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Letter from Gertrude Bell to her stepmother, Dame Florence Bell

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Bell, Dame Florence Eveleen Eleanore
Bell, Gertrude Margaret Lowthian
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1 letter plus envelope, paper

46.6482045, 8.1497133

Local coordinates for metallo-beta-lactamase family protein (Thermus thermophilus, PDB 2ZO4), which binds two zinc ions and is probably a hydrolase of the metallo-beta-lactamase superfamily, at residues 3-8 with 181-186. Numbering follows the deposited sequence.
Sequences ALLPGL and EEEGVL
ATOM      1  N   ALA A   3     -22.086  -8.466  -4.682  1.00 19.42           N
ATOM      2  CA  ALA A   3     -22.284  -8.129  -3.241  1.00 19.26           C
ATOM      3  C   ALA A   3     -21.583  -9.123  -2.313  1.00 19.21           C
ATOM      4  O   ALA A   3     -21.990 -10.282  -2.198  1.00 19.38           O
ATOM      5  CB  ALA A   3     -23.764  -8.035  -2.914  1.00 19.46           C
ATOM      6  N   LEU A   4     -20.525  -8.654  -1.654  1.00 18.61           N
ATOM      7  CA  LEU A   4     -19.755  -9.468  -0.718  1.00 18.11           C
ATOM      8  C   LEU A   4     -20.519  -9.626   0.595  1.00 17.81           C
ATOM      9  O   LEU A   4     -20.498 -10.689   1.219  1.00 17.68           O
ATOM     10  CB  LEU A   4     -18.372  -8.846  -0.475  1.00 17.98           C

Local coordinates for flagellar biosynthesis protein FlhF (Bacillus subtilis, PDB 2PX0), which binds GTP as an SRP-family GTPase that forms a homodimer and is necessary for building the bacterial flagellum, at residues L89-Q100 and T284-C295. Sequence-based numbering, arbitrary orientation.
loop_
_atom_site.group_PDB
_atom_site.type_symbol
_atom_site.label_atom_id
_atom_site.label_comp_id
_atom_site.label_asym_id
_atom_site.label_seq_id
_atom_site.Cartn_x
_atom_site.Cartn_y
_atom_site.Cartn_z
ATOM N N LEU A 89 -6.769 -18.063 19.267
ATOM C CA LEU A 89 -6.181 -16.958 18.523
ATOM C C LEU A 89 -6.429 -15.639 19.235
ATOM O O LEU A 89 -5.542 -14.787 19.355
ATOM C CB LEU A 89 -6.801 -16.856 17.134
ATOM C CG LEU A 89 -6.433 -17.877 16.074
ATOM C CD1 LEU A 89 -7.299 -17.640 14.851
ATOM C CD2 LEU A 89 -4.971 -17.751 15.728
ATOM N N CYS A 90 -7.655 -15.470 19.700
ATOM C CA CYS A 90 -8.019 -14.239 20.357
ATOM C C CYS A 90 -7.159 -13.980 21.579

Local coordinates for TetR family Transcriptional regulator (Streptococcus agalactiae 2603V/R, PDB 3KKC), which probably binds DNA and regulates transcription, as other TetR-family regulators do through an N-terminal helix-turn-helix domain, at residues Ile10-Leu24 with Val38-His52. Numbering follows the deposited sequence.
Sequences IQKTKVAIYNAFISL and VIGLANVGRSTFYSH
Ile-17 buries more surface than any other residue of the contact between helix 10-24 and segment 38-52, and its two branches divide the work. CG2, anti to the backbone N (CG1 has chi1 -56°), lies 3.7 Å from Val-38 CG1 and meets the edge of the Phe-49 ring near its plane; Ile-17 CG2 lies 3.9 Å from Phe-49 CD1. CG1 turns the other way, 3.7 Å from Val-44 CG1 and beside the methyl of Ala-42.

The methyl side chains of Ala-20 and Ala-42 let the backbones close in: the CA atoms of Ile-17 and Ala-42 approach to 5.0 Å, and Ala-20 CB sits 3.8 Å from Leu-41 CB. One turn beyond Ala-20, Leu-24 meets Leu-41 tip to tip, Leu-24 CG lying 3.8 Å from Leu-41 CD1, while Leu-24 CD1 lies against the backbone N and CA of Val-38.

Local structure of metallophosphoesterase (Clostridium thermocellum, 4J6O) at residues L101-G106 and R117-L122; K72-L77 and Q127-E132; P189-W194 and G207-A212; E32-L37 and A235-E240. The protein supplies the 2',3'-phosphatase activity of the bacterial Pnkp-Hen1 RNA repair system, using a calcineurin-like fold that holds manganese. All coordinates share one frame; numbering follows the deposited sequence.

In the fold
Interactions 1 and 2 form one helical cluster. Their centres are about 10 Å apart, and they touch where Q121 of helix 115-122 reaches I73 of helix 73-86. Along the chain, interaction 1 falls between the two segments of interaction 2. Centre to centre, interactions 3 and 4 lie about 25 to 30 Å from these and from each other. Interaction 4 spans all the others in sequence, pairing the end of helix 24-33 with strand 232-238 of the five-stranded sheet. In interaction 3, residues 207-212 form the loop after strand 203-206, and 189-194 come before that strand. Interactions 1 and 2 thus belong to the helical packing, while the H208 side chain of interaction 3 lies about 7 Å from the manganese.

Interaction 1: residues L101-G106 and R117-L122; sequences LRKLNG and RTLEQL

Kurhaus Rosenlaui Berner Oberland Thursday. Dearest Mother. I am established for a day or two in this enchanting spot, having been driven out of the higher mountains by a heavy snow fall on Monday which renders the big things impossible for a day or two. Here, there is a fascinating little rock range, which can be done in almost any weather, and which I thought would fill in my time pleasantly. So I walked over on Tuesday by the Great Scheidegg and was at once received into the bosom of the Collier family. They are the greatest dears and quite wonderfully kind. Lady Monkswell is a very sweet attractive woman, his lordship a nice old codger, and I like the elder of the two boys (my companions on the Schrechhorn) particularly. We spent Tuesday afternoon playing cricket, the whole family and I, with fir tree branches for stumps and large butterfly nets handy to fish out the balls when they went into the river! I dined with them all and went to bed very early. Yesterday my guides and I were up at 4 and clambered up onto the Engelhorn range to take a good look round and see what was to be done. It was the greatest fun, very difficult rock work, but all quite short. We hammered in nails and slung ropes and cut rock steps - mountaineering in miniature. Finally we made a small peak that had not been done before, built a cairn on it and solemnly christened it. Then we explored some very difficult rock couloirs and found the way up another peak which we are going to do one of these days. By this time it was past midday and the weather, which had been very threatening all the morning, definitely turned to the bad and we were enveloped in a very cold hailstorm. We lunched and waited on a little, but the hail got worse and the rocks became fearfully cold and slippery, so we decided to come down. In the valley we got into drenching rain and as my change of clothes had not yet arrived, Lady Monkswell lent me a skirt and I appeared, quite respectable, at dinner. I sat with them in their sitting room after dinner, and the Monkswells, a Mr Farrar, who is staying with them, and I played Bridge all the evening. They play much worse than I do even - it's just like their cricket, they play away perfectly contented and solemn, though it's as bad as ever it can be, dear creatures! It rained all last night and the snow is quite low down this morning, so there's nothing whatever to be done seriously. But it's a heavenly morning and I think things look well for the future. I have been sitting in the sun and talking to Lady M. Now Lily and I are writing our letters together under an ash tree in the garden. I have just received a great batch of letters from home. Please tell Father, I don't propose taking any steps about Mr Joseph Walton - he might warn him that the drinking of wine is prohibited by the faith in the countries he proposes to visit! I send you a letter from Mrs Webb. I am going to write to her and say that I am away, but that I think Saltburn might suit her. If you want to say anything to her, do, but I shall not mention that you are at home. I think I shall probably stay here till Sunday morning which will give the snow time to get right. Then I shall return to my great schemes. Meantime, this is ever so much nicer than Grindelwald, in fact it's most entertaining. But I wish the snow would melt quickly! Ever your very affectionate daughter Gertrude

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